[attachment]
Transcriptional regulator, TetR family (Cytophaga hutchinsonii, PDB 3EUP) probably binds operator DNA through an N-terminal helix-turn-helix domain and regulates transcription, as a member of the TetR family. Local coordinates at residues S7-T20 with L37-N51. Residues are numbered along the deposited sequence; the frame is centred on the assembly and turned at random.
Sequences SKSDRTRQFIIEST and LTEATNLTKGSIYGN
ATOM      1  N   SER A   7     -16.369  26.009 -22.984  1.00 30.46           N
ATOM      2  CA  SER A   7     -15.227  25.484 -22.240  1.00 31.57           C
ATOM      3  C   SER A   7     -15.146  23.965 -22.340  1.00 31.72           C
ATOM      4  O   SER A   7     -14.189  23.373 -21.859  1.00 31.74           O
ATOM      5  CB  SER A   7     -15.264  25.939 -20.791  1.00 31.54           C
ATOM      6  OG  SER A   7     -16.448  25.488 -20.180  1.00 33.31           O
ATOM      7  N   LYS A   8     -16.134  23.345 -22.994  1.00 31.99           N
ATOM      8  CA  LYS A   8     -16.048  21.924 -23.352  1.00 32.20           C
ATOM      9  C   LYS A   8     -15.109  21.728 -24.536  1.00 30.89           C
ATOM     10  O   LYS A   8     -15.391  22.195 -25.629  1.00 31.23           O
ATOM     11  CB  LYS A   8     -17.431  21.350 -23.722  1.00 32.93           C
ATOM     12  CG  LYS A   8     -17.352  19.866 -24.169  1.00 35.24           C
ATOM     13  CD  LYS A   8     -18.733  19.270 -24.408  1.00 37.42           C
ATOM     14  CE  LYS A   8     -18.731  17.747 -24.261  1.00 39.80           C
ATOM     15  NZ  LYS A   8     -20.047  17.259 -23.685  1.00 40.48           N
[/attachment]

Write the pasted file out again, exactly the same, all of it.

Transcriptional regulator, TetR family (Cytophaga hutchinsonii, PDB 3EUP) probably binds operator DNA through an N-terminal helix-turn-helix domain and regulates transcription, as a member of the TetR family. Local coordinates at residues S7-T20 with L37-N51. Residues are numbered along the deposited sequence; the frame is centred on the assembly and turned at random.
Sequences SKSDRTRQFIIEST and LTEATNLTKGSIYGN
ATOM      1  N   SER A   7     -16.369  26.009 -22.984  1.00 30.46           N
ATOM      2  CA  SER A   7     -15.227  25.484 -22.240  1.00 31.57           C
ATOM      3  C   SER A   7     -15.146  23.965 -22.340  1.00 31.72           C
ATOM      4  O   SER A   7     -14.189  23.373 -21.859  1.00 31.74           O
ATOM      5  CB  SER A   7     -15.264  25.939 -20.791  1.00 31.54           C
ATOM      6  OG  SER A   7     -16.448  25.488 -20.180  1.00 33.31           O
ATOM      7  N   LYS A   8     -16.134  23.345 -22.994  1.00 31.99           N
ATOM      8  CA  LYS A   8     -16.048  21.924 -23.352  1.00 32.20           C
ATOM      9  C   LYS A   8     -15.109  21.728 -24.536  1.00 30.89           C
ATOM     10  O   LYS A   8     -15.391  22.195 -25.629  1.00 31.23           O
ATOM     11  CB  LYS A   8     -17.431  21.350 -23.722  1.00 32.93           C
ATOM     12  CG  LYS A   8     -17.352  19.866 -24.169  1.00 35.24           C
ATOM     13  CD  LYS A   8     -18.733  19.270 -24.408  1.00 37.42           C
ATOM     14  CE  LYS A   8     -18.731  17.747 -24.261  1.00 39.80           C
ATOM     15  NZ  LYS A   8     -20.047  17.259 -23.685  1.00 40.48           N